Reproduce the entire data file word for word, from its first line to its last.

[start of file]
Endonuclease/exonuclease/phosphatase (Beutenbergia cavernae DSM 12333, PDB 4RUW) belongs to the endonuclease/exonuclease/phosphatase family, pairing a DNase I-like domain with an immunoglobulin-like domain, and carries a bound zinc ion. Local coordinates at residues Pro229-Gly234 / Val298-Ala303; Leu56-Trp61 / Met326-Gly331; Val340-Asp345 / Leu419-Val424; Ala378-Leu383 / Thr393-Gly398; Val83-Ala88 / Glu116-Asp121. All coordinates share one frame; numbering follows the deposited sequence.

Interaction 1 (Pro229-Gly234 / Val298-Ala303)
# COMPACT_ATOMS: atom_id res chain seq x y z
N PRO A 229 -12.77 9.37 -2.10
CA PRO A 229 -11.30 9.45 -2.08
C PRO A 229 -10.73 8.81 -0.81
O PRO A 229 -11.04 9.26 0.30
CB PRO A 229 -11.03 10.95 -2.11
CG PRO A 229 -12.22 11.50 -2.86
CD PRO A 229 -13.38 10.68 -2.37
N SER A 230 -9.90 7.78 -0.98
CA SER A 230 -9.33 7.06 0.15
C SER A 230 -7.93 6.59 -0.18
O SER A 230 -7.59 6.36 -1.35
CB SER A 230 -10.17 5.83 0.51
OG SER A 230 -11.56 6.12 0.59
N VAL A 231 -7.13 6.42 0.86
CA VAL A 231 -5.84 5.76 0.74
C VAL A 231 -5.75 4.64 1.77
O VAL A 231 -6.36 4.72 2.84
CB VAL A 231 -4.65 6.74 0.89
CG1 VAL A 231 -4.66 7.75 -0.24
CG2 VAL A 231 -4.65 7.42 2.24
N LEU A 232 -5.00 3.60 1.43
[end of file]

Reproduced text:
Endonuclease/exonuclease/phosphatase (Beutenbergia cavernae DSM 12333, PDB 4RUW) belongs to the endonuclease/exonuclease/phosphatase family, pairing a DNase I-like domain with an immunoglobulin-like domain, and carries a bound zinc ion. Local coordinates at residues Pro229-Gly234 / Val298-Ala303; Leu56-Trp61 / Met326-Gly331; Val340-Asp345 / Leu419-Val424; Ala378-Leu383 / Thr393-Gly398; Val83-Ala88 / Glu116-Asp121. All coordinates share one frame; numbering follows the deposited sequence.

Interaction 1 (Pro229-Gly234 / Val298-Ala303)
# COMPACT_ATOMS: atom_id res chain seq x y z
N PRO A 229 -12.77 9.37 -2.10
CA PRO A 229 -11.30 9.45 -2.08
C PRO A 229 -10.73 8.81 -0.81
O PRO A 229 -11.04 9.26 0.30
CB PRO A 229 -11.03 10.95 -2.11
CG PRO A 229 -12.22 11.50 -2.86
CD PRO A 229 -13.38 10.68 -2.37
N SER A 230 -9.90 7.78 -0.98
CA SER A 230 -9.33 7.06 0.15
C SER A 230 -7.93 6.59 -0.18
O SER A 230 -7.59 6.36 -1.35
CB SER A 230 -10.17 5.83 0.51
OG SER A 230 -11.56 6.12 0.59
N VAL A 231 -7.13 6.42 0.86
CA VAL A 231 -5.84 5.76 0.74
C VAL A 231 -5.75 4.64 1.77
O VAL A 231 -6.36 4.72 2.84
CB VAL A 231 -4.65 6.74 0.89
CG1 VAL A 231 -4.66 7.75 -0.24
CG2 VAL A 231 -4.65 7.42 2.24
N LEU A 232 -5.00 3.60 1.43